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The Dungeon Master's Guide provides some optional Action Options (p. 271). One of those options is the Mark option, which can give a free opportunity attack with advantage that doesn't use up a reaction when the marked target provokes. While all of the other options require you to give up an attack, or your whole action/bonus-action, and additionally call for an ability check, the Mark option just works.

When I as the DM allow this option, are there any downsides or is it just a strict buff for melee combat and thus an increased problem for ranged combatants in melee range?

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    \$\begingroup\$ Minor edit for clarity, please review to make sure that the question has not changed. I did not see how "oversee" fit into the final question since you are looking for the side effects/downsides of allowing this option in combat. \$\endgroup\$ – KorvinStarmast Aug 23 '16 at 14:36
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By itself, Mark is a slight buff to the party's melee combatants (but also to the GM's melee combatants), and a slight annoyance to ranged combatants. Having advantage on opportunity attacks makes being in close quarters more of a threat, and increases the necessity of the Disengage action, especially for characters who don't want to be in melee range. It could be considered a higher value for the DM than for the party if combat encounters tend to have a much larger number of enemies - you would be able to have several enemies "lock down" the party's movement, which would force them to either continuously Disengage and use their bonus actions to attempt to fight off their enemies, or be locked into melee (especially if there isn't a difference in speed between the PC in question and the pursuing enemy). It forces the party (and you) to more carefully consider their positioning in combat - if that's the kind of thing your players enjoy, it could be a great addition. If you do introduce it into your game, I would make sure the party knows about it before any combat occurs, so that both sides are able to use it to their advantage.

Where Mark starts to shine is when it is combined with certain feats and combat abilities. While Charger cannot be used to create opportunity attacks, it does allow characters to re-position enemies, interrupting the enemy's ability to use its Mark. If a Fighter (or another melee class) uses Mark in combination with Sentinel, they gain advantage on the opportunity attack (which they are allowed to make even if the opponent disengages) and if they successfully hit the enemy, it is forced to remain in close combat (where the Sentinel Fighter can attack it again during their next turn, and renew the Mark. Polearm Master is also worth a mention, as it allows the Fighter to Mark and make opportunity attacks against creatures within 10' instead of just within 5'.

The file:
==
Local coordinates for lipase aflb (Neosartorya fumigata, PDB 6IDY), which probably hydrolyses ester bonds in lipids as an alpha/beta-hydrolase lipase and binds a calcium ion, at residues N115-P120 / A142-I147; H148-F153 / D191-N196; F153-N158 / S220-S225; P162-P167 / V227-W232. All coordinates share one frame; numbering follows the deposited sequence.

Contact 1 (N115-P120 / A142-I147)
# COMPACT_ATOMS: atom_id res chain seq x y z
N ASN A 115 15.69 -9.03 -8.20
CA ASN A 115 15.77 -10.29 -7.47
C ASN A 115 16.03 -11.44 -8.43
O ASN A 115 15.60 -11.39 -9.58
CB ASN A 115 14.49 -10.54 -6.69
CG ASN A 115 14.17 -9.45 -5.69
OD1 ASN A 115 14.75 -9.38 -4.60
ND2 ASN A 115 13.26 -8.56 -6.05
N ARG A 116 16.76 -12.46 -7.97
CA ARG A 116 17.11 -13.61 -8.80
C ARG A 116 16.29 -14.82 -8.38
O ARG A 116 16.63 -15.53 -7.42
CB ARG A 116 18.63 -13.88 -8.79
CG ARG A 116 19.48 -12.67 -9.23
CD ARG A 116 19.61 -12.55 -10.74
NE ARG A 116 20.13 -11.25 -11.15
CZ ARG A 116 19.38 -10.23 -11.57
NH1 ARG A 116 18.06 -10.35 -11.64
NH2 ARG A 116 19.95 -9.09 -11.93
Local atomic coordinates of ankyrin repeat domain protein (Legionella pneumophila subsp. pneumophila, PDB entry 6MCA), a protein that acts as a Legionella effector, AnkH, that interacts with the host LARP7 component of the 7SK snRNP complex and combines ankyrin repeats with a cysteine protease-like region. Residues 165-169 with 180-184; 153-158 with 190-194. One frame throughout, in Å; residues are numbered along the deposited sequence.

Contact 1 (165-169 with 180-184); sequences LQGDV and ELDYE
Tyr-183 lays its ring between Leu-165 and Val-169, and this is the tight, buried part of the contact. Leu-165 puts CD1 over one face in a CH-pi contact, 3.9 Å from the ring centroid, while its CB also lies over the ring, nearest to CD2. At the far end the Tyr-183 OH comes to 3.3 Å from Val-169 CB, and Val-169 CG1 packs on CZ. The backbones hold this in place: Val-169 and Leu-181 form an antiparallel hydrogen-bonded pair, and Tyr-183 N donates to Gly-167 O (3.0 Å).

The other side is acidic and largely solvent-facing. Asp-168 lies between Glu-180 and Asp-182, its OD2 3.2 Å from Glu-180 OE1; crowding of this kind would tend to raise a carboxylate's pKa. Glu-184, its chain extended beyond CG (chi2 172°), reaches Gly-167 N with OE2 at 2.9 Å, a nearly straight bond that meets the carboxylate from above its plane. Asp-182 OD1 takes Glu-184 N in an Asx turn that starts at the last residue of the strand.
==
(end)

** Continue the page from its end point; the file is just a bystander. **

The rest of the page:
Lastly, while Mark does allow an Opportunity Attack without expending a reaction, without Multiattack / Extra Attack, this doesn't increase the total amount of OA's by more than one - combatants now get one OA against a target they attacked on their turn, and can use their reaction to make a different OA against a different target (provided one is available). Combatants are still limited to one OA per turn - meaning that unless they are in melee combat with two enemies, Marking is unlikely to increase their damage output. It does allow a combatant to preserve their reaction, which seems to benefit PC's slightly more than monsters, as they seem to have more reactions available to them.

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    \$\begingroup\$ is a slight buff to melee combatants (but also to your melee combatants) --- by that do you mean "a slight buff to the party's melee combatants, but also to monster/NPC melee combatants?" I think that's what you mean but it isn't clear. Nice answer, all said and done. \$\endgroup\$ – KorvinStarmast Aug 23 '16 at 15:26
  • \$\begingroup\$ @KorvinStarmast Yes, that is what I mean. Thank you. Mind if I steal your clarification? \$\endgroup\$ – Reibello Aug 23 '16 at 15:53
  • \$\begingroup\$ Please do! By the way, loved the answer. \$\endgroup\$ – KorvinStarmast Aug 24 '16 at 3:38
  • \$\begingroup\$ Don't forget combining Mark with a Rogue's Sneak Attack. \$\endgroup\$ – LeHill Aug 24 '16 at 17:30
  • \$\begingroup\$ Marking only limits your Opportunity Attacks to one per turn, not per round, meaning you can get a lot more than one extra attack. Also, you mention Multiattack / Extra Attack, but neither of those interact with Opportunity Attacks at all, you still only get one attack per Opportunity Attack. \$\endgroup\$ – Taxi4Dave Jun 20 '18 at 23:14

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